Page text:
Shhh…Time to Play Softly

Cynthia Ellis | March 2014

    My orchestra conductor Carl St. Clair said in a rehearsal, “Think about the most important things that have ever been said to you, they have been said softly.” This quote has really stuck with me because there is a so much truth to the statement. Playing softly on the piccolo can be a challenge for some players, but it is worth the work to produce a beautiful soft, shimmering sound.

    First of all, make sure that the piccolo headjoint is aligned slightly to the outside of the center of the midline as this will keep you from covering too much of the embouchure hole. Place the piccolo slightly higher on the lower lip than you would place a flute. This will raise the angle of the air slightly and free up the tone.
    Since a piccolo is about half the size of a flute, piccolo players should be certain that they are allowing the air to reach the back wall of the embouchure hole at an optimum angle. They also should not cover too much of the embouchure hole.
    Basic embouchure control comes from the center of the lips, not the corners. Say the word pure. Feel how the lips come forward on the vowel sound, and notice how the corners are controlled, but never stretched back tightly (as in a smile). Notice also that there is a little space between the top lip and front teeth. It helps to imagine blowing a kiss to somebody across the room. Again notice that there is more of a sense of forward motion to the lips, rather than a squeezing motion. This is the opposite of the feeling of keeping the lips pursed together.
    When playing softly, never pull the top lip down towards the bottom lip. As in playing flute, moving the lower jaw, lips, and tongue forward helps send the sound away from you at softer dynamic levels. Keep the aperture smaller as well, but make sure you are not squeezing. A good image for keeping a small aperture might be like slurping in that last strand of spaghetti. Playing soft requires a tiny aperture.

Air Column
    Playing softly takes more energy than playing loudly, but it is a different kind of energy. Keep the throat open and free. I always notice that the air is spinning in my mouth much more at a piano dynamic, and I am aware of the subtle back pressure from support (that feeling of pushing down or out while exhaling). Tone production on the piccolo is based on using stronger support but less quantity of air than flutists use. The tone will be harsh and brassy if a player uses air volume or a large quantity of air to produce the tone. Use a firm, concentrated air stream and think about speed and support (compression) rather than using a large quantity of air. Lifting the rib cage and sternum to control the air helps keep the pitch from dropping at the ends of phrases or during long sustained notes. I have always incorporated piano long tones into daily piccolo practice routine so that I get used to the balance of air pressure on the long, sustained exhalation.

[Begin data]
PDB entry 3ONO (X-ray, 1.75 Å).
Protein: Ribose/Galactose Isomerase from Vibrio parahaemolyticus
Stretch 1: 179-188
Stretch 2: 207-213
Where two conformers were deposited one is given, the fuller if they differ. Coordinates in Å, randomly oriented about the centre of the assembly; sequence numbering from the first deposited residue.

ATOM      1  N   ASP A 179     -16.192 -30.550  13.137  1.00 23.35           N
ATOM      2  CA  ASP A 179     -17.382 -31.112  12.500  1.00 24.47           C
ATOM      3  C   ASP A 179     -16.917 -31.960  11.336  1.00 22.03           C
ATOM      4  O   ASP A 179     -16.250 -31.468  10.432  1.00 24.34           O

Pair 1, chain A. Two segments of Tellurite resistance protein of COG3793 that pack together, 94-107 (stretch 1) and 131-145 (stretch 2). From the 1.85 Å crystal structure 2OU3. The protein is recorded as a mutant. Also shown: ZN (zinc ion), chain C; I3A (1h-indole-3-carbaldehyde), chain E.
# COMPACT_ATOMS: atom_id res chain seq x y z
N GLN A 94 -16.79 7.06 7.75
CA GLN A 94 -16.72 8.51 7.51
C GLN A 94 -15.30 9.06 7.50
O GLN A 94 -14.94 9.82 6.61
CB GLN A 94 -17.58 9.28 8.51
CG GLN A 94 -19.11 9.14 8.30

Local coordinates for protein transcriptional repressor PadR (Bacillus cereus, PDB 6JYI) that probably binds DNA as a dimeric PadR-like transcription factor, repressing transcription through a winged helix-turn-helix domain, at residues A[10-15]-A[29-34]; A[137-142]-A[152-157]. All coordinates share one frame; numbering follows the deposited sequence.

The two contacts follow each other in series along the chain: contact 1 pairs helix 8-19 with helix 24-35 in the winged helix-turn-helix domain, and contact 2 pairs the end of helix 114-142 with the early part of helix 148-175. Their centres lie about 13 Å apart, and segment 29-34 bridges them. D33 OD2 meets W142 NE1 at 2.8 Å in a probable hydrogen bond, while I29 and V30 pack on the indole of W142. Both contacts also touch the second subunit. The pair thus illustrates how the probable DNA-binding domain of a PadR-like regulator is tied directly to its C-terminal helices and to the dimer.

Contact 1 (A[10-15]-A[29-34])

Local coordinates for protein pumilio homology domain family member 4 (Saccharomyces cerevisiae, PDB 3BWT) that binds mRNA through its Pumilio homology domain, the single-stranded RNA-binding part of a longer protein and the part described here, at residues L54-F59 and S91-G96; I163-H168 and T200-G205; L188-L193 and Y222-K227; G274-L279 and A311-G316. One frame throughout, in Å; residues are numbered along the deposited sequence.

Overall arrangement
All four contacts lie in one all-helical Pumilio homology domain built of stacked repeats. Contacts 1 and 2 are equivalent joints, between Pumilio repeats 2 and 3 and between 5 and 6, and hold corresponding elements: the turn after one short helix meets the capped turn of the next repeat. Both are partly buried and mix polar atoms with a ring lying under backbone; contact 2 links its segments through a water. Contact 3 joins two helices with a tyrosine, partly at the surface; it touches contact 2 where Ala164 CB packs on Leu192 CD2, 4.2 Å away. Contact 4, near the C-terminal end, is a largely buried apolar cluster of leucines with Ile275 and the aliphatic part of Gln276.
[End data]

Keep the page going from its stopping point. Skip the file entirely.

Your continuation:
It really helps to have a good command of alternate fingerings to use when playing softly. The basic intonation of the piccolo is very different than the flute. For example, C#5 is usually quite sharp on the flute but is a notoriously flat note for most piccolos. Of course there also are huge variances in pitch from instrument to instrument with the piccolo, much more so than from flute to flute. Know your instrument’s basic tendencies and study fingering guides for ideas that can raise pitch or lower pitch on the same note as you might want to adjust  in either directions depending on the circumstances. There are several high-register notes that are often flat no matter what the dynamic level, so make adjustments to blow slightly higher or roll slightly with the right hand to keep the pitch high enough. Work carefully with a tuner to learn the tendencies of the alternate fingerings, which will become more primary in many circumstances. Never try to hide on the piccolo as this causes a host of issues from sagging support to a slower air speed. Play with confidence and remember that high frequencies are sometimes perceived as louder just because they are higher. Sometimes it helps to play more into the music stand, which acts as a sound baffle for particular passages. Trumpet players in particular seem to use this technique to help dampen the sound and limit projection.

    Learning to play softly on the piccolo is rewarding and will give you some incredibly satisfying musical moments. It is a question of getting the correct embouchure position, correct alignment (of the instrument and the player’s body), air support and fingerings working together to create the desired dynamic. You will be able to say the most important musical things…softly.